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Comment & Response
March 18, 2020

Endocrine-Disrupting Chemicals in Cosmetics—Reply

Author Affiliations
  • 1Department of Dermatology, University of Pennsylvania, Philadelphia
JAMA Dermatol. 2020;156(5):604. doi:10.1001/jamadermatol.2019.4661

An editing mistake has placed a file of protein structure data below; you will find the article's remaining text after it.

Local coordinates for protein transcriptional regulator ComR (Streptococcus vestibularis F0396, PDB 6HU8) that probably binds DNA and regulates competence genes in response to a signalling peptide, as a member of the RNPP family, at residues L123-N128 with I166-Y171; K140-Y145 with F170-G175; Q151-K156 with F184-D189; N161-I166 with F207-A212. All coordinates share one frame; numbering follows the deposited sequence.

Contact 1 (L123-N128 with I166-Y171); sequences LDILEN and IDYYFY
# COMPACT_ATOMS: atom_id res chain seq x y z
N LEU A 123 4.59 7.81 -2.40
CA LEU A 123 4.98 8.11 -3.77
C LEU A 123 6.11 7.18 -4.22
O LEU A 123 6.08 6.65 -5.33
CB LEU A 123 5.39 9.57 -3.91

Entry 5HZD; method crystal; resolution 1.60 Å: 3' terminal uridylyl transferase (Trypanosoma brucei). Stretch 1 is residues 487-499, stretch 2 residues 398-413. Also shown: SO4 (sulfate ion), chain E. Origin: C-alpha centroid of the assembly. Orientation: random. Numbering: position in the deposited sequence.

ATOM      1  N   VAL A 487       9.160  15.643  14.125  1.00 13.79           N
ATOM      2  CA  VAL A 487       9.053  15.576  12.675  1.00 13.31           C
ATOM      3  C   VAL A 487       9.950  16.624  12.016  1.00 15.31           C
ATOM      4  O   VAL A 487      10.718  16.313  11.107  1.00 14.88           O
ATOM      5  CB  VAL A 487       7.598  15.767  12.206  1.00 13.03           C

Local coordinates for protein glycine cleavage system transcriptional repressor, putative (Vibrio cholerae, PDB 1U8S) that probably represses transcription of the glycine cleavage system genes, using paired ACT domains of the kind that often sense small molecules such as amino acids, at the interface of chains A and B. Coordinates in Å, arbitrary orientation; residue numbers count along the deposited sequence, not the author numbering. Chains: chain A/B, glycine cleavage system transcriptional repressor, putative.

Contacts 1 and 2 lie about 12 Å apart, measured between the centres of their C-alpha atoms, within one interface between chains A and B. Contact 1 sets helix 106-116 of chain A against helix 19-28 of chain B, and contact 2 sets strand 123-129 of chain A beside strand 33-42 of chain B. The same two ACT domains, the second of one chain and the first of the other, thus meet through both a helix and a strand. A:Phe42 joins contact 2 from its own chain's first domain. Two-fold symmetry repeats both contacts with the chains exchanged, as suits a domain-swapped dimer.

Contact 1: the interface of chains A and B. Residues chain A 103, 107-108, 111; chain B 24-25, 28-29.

In Reply We thank Drs Gore and Cohn for their interest in our article1 and thoughtful comments. We agree that ongoing research is needed; however, we would like to point out several issues. First, many parabens are, in fact, not banned in the European Union. The European Union has banned 5 longer-chain parabens not because of evidence that they are unsafe, but rather because “no information was submitted by industry for the safety evaluation [of these compounds].”2 All of the most commonly used parabens, including methylparaben, ethylparaben, propylparaben, and butylparaben, along with many others, are considered safe and legal for use as preservatives in Europe.2 Although many researchers in the clean beauty movement have expressed concerns about the potential for endocrine disruption by parabens, studies in rats and yeast cells have shown parabens to be thousands to millions of times weaker than estradiol, an endogenous sex hormone.3 Given that women are exposed to much more potent natural estrogens, along with estrogens in oral contraceptive pills and even phytoestrogens in food, the extremely weak estrogenicity of parabens is unlikely to be meaningful. The Cosmetic Ingredient Review has done an extensive investigation of the scientific literature on paraben safety and has concluded that parabens are safe in personal care products. The US Food and Drug Administration has also concluded that parabens are safe when used in personal care products.4

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